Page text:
confused about mini + g-sync monitors

Discussion in 'Mac mini' started by ragamoffyn, Nov 25, 2018.

  1. ragamoffyn macrumors newbie

    Joined:
    May 8, 2011
    #1
    Hi. Will the new Mini work ok with an Asus ROG PG348Q? Or will that monitor's g-sync capabilities (which are something I don't entirely understand) somehow prevent it from playing nicely with the Mini?

    I ask because I've read stuff about Apple being friendly with AMD but not NVIDIA, and my rough understanding is that Macs don't support g-sync right now. I'm not sure if that means the monitor won't work with the Mini, or if I would just be losing out on g-syncing.

    Thanks in advance.
     
  2. rmdeluca macrumors regular

    Joined:
    Oct 30, 2018
    #2
    I have one anecdote to share about the Mini and an Asus G-Sync monitor: one poster in these forums could not get the combination to work correctly, at all. My guess was that the G-Sync hardware was confusing the enumerator in the device driver for the Intel iGPU.

    Based on this single anecdote, I'd suggest:

    1) Bringing the monitor to a Mac store and plugging it in to a Mini to be sure it will work at all

    2) If it does work, the Mini's iGPU does not support g-sync, so:

    3) Yell at Apple and NVIDIA, like many of us are, to get Mojave drivers released so that we can use modern, G-Sync capable NVIDIA GPUs as an eGPU with our Minis
     
  3. Cashmonee, Nov 25, 2018
    Last edited: Nov 25, 2018

    Cashmonee macrumors 65816

    Cashmonee

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    May 27, 2006
    #3
    G-Sync and FreeSync are Nvidia and AMD's kind of proprietary version of v. sync. If you have a 60hz monitor and your display is putting out 50 frames per second due to demand (games), the image can "tear". It looks like there is a literal tear in that particular frame. What FreeSync and G-Sync do is sync the framerate of the monitor to the framerate the computer is outputting, preventing the tear. Both systems work remarkably well from what I have seen. In order to work, the GPU and monitor both have to have support for the respective standard.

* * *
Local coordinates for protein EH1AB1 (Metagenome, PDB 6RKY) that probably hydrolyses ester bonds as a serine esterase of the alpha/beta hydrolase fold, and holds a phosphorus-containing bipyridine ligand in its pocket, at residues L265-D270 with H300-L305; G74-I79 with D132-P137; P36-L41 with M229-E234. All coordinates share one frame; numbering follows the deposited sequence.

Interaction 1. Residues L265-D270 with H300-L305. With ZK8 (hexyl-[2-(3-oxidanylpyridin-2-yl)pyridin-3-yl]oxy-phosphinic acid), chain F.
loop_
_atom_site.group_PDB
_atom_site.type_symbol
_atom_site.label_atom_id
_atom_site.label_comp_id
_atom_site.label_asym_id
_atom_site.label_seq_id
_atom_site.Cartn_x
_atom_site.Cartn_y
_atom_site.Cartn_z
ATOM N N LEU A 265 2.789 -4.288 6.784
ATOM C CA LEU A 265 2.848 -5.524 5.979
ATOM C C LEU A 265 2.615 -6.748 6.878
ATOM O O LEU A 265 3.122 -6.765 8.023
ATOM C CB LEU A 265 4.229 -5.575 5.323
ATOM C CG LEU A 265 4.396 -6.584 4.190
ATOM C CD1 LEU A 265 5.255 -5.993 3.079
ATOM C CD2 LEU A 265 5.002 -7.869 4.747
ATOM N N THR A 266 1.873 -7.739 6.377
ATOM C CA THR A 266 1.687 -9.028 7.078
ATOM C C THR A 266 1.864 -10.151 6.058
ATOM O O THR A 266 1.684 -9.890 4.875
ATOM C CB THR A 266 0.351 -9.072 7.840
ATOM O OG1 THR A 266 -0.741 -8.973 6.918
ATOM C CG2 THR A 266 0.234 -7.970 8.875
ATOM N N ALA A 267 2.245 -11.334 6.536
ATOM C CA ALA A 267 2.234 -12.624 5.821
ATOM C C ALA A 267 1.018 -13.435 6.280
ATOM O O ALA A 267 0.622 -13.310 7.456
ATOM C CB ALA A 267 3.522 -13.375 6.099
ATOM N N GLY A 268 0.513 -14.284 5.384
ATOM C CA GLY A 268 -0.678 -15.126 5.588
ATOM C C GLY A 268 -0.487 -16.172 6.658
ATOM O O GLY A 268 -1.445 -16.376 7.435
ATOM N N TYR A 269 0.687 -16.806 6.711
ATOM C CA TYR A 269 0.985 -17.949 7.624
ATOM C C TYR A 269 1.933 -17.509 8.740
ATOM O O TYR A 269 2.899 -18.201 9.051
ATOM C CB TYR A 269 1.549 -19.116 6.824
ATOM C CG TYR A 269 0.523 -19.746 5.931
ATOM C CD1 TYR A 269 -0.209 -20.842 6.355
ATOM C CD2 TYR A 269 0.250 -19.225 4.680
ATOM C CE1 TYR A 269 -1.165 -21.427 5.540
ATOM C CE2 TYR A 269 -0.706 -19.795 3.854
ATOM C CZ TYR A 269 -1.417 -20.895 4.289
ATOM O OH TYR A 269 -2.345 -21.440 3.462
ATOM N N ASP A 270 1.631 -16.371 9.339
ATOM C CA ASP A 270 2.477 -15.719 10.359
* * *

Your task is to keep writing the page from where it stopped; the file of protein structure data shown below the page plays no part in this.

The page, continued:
I do not believe Apple supports either standard. And even if they did, it really is meant for gaming and not much else as far as I know. Further, there is a cost associated with FreeSync and especially G-Sync (G-Sync is a large premium), so you really do not want to pay for that feature if you will not use it. Having said that, it is mostly on gaming centric monitors which are unlikely to be the best choice to pair with a Mac. The monitor you reference is a gaming monitor. While it is a very highly regarded monitor for gaming, and I *think* pretty good monitor overall (it is an IPS panel), I don't think it would be my first choice unless I was gaming a lot and had an Nvidia GPU.
    --- Post Merged, Nov 25, 2018 ---
    I am pretty sure G-Sync does nothing at all if there is no G-Sync compatible GPU connected. I could be wrong, but I was under the impression that the feature is simply dormant without both ends (GPU and monitor).
     
  4. F-Train, Nov 25, 2018
    Last edited: Nov 25, 2018
  5. ragamoffyn thread starter macrumors newbie

    Joined:
    May 8, 2011
    #5
    Ok, to sum up, the Asus monitor MAY work with the Mini, but even if it does, the g-sync feature would just be wasted?

    And putting an NVIDIA card in an eGPU and using that the bridge the Mini and the monitor won't work, because neither Apple nor NVIDIA are interested right now in supplying Mojave drivers?
     
  6. kamuix macrumors regular

    kamuix

    Joined:
    Feb 9, 2011
    Location:
    california
    #6
    I have an Acer predator x34 working just fine as a second monitor with my Mac mini. The first one is an LG plugged through usb c and the other is through usb c -> display port.